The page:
Math 241  Maple Workshop 


San Diego State University  This page last updated 11Sep02 
Session #2  Sequences and Series. Fourier series. Matrices, including basic operations, solving linear systems, and eigenvalues and eigenvectors. Hyperlink to a special worksheet organization webpage (with its Maple worksheet).
This session expands the list of commands in Maple. We begin with sequences and series, showing how Maple can significantly simplify handling these entities. We follow with a section that gives an introduction to using Maple for linear algebra with a few basic operations. A hyperlink allows you to download the Maple worksheet. Another hyperlink gives organizational information about Maple sections (along with its Maple worksheet).
When you download a Maple worksheet or open a saved worksheet from previous work, then all of the work is shown. However, none of the variables and functions are active until you enter the line containing that line. An easy way to activate the entire worksheet to proceed from where you left off in your work is to Execute the entire worksheet. This is easily done by going to Edit on the menu bar and selecting Execute, then choosing Worksheet.
Maple provides an excellent tool for handling sequences and series. Below we examine some Calculus problems from this area, which classically gives students so much difficulty, and can be computationally very intensive. We begin with the sequence (seq) command. This command is often valuable for storing information to later be graphed.
> seq(n^2/(3n^2), n = 0..10);
The limit of the sequence can be easily found using the limit command in Maple.
> limit(n^2/(3n^2), n = infinity);
To visualize the sequence, we create a sequence of ordered pairs, which can then be plotted. In the plot command, we have to vectorize the sequence of ordered pairs
> data := seq([n,n^2/(3n^2)], n = 0..10);
> plot([data], style=point, symbol=circle);
Next we show how Maple can be used for series. Maple provides a very powerful way to find Taylor series expansions, which you may recall can be very computationally intensive. Let us show a couple of examples. We begin with the Maclaurin series expansion of the function sin(2x).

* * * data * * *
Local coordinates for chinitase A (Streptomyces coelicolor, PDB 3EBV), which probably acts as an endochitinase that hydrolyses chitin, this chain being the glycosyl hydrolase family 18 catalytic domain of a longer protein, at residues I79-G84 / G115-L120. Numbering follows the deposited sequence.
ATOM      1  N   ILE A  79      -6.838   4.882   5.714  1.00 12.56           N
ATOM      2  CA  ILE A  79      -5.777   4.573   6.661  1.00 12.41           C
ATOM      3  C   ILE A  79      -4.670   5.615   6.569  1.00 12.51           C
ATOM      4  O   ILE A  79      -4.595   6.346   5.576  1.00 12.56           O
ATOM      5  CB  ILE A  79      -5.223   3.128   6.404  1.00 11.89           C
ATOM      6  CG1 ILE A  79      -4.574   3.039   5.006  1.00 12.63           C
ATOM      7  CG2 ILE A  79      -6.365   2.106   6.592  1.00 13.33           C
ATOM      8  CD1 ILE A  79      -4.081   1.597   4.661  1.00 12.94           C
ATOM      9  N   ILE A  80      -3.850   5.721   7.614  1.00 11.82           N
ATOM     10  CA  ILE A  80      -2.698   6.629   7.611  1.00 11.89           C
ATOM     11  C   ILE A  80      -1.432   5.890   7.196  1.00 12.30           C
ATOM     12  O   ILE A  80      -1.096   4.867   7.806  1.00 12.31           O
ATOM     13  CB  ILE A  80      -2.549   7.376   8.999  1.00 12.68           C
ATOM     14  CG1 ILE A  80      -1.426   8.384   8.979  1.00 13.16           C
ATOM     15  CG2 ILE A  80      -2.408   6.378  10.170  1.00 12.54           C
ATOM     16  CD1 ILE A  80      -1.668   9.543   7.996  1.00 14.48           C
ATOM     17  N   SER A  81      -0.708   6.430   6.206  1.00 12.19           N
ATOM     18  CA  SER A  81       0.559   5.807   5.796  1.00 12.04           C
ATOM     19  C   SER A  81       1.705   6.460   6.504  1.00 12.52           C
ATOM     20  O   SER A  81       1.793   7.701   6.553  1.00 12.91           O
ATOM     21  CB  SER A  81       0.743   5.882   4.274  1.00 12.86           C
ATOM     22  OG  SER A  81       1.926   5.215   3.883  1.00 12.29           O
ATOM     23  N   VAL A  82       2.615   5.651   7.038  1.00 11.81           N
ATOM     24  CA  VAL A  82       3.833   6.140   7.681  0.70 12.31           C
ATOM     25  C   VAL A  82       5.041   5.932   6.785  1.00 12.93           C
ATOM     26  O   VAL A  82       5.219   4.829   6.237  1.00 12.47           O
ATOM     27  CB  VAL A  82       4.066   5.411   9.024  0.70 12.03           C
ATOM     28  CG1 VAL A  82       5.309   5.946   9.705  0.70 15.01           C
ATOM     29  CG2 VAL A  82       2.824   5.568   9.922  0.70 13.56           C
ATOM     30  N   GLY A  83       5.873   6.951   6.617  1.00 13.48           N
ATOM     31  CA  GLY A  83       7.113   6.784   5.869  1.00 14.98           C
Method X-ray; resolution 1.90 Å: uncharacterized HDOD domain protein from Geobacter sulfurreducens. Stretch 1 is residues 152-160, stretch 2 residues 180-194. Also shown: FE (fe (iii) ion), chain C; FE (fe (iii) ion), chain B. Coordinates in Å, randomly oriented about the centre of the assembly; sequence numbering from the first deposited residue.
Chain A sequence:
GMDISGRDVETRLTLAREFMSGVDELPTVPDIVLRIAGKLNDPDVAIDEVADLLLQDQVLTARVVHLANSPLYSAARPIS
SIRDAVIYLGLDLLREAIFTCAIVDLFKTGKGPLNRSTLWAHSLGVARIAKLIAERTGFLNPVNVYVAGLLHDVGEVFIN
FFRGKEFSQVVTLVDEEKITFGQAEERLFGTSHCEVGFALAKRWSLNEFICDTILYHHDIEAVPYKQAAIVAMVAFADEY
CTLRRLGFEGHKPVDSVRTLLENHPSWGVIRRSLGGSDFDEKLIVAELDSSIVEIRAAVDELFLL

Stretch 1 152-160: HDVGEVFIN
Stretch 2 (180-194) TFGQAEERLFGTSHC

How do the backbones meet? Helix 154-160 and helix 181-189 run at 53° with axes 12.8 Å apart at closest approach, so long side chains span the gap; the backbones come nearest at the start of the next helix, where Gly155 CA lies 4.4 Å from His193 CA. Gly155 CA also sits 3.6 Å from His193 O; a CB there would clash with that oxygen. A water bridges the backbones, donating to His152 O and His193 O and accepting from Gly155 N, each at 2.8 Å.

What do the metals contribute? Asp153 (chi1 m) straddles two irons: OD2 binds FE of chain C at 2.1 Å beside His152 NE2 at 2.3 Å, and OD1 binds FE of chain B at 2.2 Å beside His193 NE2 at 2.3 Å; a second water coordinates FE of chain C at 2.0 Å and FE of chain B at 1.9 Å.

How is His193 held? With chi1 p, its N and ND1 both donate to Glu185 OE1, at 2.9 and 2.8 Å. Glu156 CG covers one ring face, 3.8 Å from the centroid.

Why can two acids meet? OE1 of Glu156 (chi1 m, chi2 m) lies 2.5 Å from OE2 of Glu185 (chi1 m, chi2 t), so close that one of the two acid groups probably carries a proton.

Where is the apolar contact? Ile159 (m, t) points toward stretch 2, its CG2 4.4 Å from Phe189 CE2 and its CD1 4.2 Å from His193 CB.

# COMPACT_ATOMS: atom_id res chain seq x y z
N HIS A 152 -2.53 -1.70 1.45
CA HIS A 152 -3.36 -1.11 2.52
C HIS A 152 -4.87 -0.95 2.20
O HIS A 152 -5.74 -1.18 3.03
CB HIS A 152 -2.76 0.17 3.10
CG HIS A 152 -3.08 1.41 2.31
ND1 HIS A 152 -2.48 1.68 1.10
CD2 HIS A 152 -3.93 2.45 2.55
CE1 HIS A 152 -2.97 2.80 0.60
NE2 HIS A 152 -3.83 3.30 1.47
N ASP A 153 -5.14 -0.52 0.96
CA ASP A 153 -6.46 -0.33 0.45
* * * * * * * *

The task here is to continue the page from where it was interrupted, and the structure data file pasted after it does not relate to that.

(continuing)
> series(sin(2*x), x = 0, 10); This produces 10 terms in the series expansion.
This next example shows the Taylor series expansion for exp(x^{2}) about x = 2.
> series(exp(x^2), x = 2, 5); This produces 5 terms in this series expansion.
Related to the series command is the sum command, which can be used to produce series and add finite and infinite series.
> sum(1/x^n, n = 1..10);
> sum(1/n^2, n = 1..infinity);
One can combine Maple commands such as the one below, which creates the sequence of partial sums for the alternating series
> Sum((1)^i/i, i = 1..infinity); Note that the use of the capital letter at the beginning simply prints out the desired series.
> seq(sum((1)^i/i, i = 1..n), n=1..10);
Maple is capable of summing many of these series or letting you know that a series diverges.
> sum((1)^n/n, n = 1..infinity);
Maple gives a very quick way to compute Fourier series and visualize them. Many of the details can be found in the text in Chapter 10, p. 107. Fourier series often arise in the solution of partial differential equations using the separation of variables technique. Simply put, a Fourier series allows any periodic function to be represented by an infinite series of trigonometric functions.
The Fourier series of a function f(x) with period p = 2L is given by
with
Note that even functions have only the a_{n} terms, while odd functions have only the b_{n} terms.
Suppose we want to represent the function, which is defined by
and has period 2 (repeating this line segment every 2 units along the x axis), by a Fourier series. First we graph this function in Maple.
> f := piecewise(x < 1, x+2, x < 1, x, x < 3, x2);
> plot(f, x = 3..3, discont=true);
This is an odd function, so it only has a sine Fourier series. The Fourier coefficients are given by
> bn := Int(x*sin(n*Pi*x), x = 1..1);
Maple readily does the integrals, then we can list say the first 8 of them.
> bn := int(x*sin(n*Pi*x), x = 1..1);
> seq(bn, n=1..8);
Maple has the ability to overlay different plots that you have produced with its plots package, using the display option. This is especially important if you want to view two different styles of plots, such as one with continuous lines and one with data points. below we graph the original function, then show this graph with Fourier approximations to the function with 1, 2, 5, and 20 sine functions. (In the limit as you add infinitely many Fourier approximating functions with the coefficients given above, the series converges pointwise to each point of the function where it is continuous and the midpoint between points where there are jump discontinuities.
> with(plots):
Warning, the name changecoords has been redefined
> F := plot(f, x = 3..3, discont=true, color=black):
> S1 := sum(bn*sin(n*Pi*x), n = 1..1);
> S2 := sum(bn*sin(n*Pi*x), n = 1..2);
> S5 := sum(bn*sin(n*Pi*x), n = 1..5):
> S20 := sum(bn*sin(n*Pi*x), n = 1..20):
> Fplot := plot({S1,S2,S5,S20}, x = 3..3):
> display({F,Fplot});